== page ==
WTO Sides with U.S. in China DVD Piracy Claim29 Jan, 2009 By: Erik Gruenwedel
In a major victory for Hollywood studios, the World Trade Organization this week ruled in favor of the United States regarding a 2007 complaint filed by the United States against China regarding its indifference toward rampant piracy of intellectual property, including movie DVDs.
The Motion Picture Association of America (MPAA) claims U.S. copyright industries lose billions annually in revenue to piracy in China. It said that nine out of every 10 DVDs sold in China is an illegal copy.
In its findings the WTO said Chinese customs officials routinely allowed seized counterfeit goods to be reintroduced in the market. It said the Beijing government repeatedly ignored foreign claims regarding pirated DVDs and music CDs.
The WTO recommended China bring “copyright law and the customs measure into conformity with it obligations” in international trade and commerce. It did not rule that Chinese efforts to curb piracy remain minimal and fail as a deterrent, an action the United States had sought.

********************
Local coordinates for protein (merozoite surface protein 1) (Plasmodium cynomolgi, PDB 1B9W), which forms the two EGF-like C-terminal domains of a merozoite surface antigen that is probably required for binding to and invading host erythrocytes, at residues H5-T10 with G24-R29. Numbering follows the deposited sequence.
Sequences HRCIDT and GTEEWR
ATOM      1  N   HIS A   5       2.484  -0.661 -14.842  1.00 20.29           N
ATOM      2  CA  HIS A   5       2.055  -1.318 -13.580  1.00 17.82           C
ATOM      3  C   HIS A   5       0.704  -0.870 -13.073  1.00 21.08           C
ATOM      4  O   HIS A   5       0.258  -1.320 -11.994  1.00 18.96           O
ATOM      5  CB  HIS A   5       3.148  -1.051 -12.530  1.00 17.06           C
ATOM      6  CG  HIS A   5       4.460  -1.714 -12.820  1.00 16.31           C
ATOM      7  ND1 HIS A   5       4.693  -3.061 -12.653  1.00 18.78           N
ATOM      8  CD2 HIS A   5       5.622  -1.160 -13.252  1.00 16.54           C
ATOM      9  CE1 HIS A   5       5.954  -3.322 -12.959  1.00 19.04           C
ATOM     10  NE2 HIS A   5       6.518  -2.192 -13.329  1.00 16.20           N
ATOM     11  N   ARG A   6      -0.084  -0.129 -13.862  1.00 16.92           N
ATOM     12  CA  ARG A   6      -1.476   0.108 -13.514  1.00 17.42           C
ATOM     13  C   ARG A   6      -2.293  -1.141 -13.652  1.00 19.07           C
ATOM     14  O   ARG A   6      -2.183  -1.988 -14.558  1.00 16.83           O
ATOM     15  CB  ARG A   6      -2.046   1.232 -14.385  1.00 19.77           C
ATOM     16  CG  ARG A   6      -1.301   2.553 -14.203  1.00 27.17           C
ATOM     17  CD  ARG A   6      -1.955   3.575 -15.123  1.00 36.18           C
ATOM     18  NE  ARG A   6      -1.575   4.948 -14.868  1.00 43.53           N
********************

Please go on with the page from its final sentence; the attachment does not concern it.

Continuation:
A Chinese commerce ministry spokesman, in a statement, said the government “expresses its regret.”
"As we continually strengthen domestic intellectual property rights, we will continue to promote international exchanges and co-operation and promote the healthy development of global trade relations,” said the spokesperson.
Dan Glickman, chairman and CEO of the MPAA, welcomed the ruling as a positive step toward curbing piracy in the most populous country.
“China restricts [theatrical] access to many legitimate titles, but that doesn’t stop the pirated distribution of virtually all U.S. films in China,” Glickman said in a statement. “The WTO has affirmed that these titles rightly deserve copyright protection.”
Glickman said he had mixed feelings about the WTO limiting its criticism of China’s anti-piracy efforts singularly to meeting international standards.
“We are disappointed that [it] did not accept the strength of the U.S. argument that China’s threshold for taking criminal action does not deter rampant piracy, which is evident,” he said.